Baltimore Bancorp this month will pay its first dividend in two years, winning praise from analysts for the extent of its recovery after real estate losses caused the Baltimore-based community bank, the biggest in Maryland, to lose $126 million in 1991.
Though the new quarterly dividend is a modest 5 cents, the holding company for the $2.3 billion Bank of Baltimore had to get approval from the Federal Reserve to pay it to shareholders. The dividend comes from a moderate cash flow at the the holding company level, and is not from upstreamed dividends from the Bank of Baltimore, the company said.
"The board of directors has fulfilled a pledge to stockholders by reinstating a cash dividend at the earliest possible opportunity," said Edwin F. Hale Sr., chairman of the company. "We want this to be an unmistakable message about the company's rapidly improved financial condition."
Although holding on to its neutral rating of Baltimore Bancorp stock based on current valuations, Alex. Brown & Sons lauded the dividend and increased its estimate of 1994 earnings from 90 cents a share to 95 cents a share. Alex. Brown estimates 1993 earnings to be 67 cents a share.
"The company is not completely out of the woods, but we expect fourth-quarter results to show a further decline in nonperforming assets, corresponding improvement in the reserve coverage ratio and a level of profitability similar to that of the third quarter," said Alex. Brown analyst John Heffern. "We also know that Baltimore Bancorp is showing up on the radar screens of possible acquirers. Moreover, management has made clear its willingness to meet with all corners."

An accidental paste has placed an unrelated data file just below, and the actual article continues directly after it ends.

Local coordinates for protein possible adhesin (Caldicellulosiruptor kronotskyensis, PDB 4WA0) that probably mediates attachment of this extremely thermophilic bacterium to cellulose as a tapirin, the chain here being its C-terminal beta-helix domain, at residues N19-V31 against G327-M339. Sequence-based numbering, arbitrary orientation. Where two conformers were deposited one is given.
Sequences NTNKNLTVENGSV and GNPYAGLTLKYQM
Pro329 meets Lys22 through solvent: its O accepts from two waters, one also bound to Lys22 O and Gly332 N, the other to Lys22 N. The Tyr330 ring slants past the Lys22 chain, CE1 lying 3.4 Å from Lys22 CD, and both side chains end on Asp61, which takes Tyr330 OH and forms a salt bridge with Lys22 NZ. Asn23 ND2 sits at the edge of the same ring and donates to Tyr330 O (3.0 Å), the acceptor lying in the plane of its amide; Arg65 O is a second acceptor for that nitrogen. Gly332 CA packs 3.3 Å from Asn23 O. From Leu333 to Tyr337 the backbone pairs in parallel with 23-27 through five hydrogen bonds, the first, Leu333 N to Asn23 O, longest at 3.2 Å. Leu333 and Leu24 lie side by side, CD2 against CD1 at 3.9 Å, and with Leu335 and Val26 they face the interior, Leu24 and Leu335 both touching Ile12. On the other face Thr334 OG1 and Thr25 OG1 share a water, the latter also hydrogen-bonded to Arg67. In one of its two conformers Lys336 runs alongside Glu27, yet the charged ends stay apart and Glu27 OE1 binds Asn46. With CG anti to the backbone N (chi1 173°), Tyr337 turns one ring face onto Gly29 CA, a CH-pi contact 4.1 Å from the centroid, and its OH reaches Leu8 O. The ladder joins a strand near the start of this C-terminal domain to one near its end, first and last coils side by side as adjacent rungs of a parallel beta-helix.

The company has been under a cease-and-desist order from the Fed and the Federal Deposit Insurance Corp. since its huge 1991 loss that called for it to improve its leverage capital ratios and withhold dividends without Fed approval.
The company has gotten its leverage capital ratio above the 6.5% mark required by the order, and David Spillman, a bank spokesman, indicated the order could be removed soon.
"Based on our own assessment of progress and periodic meetings with the FDIC, we have no reason to believe that the C&D won't be lifted before the end of the first quarter of next year," Mr. Spillman said.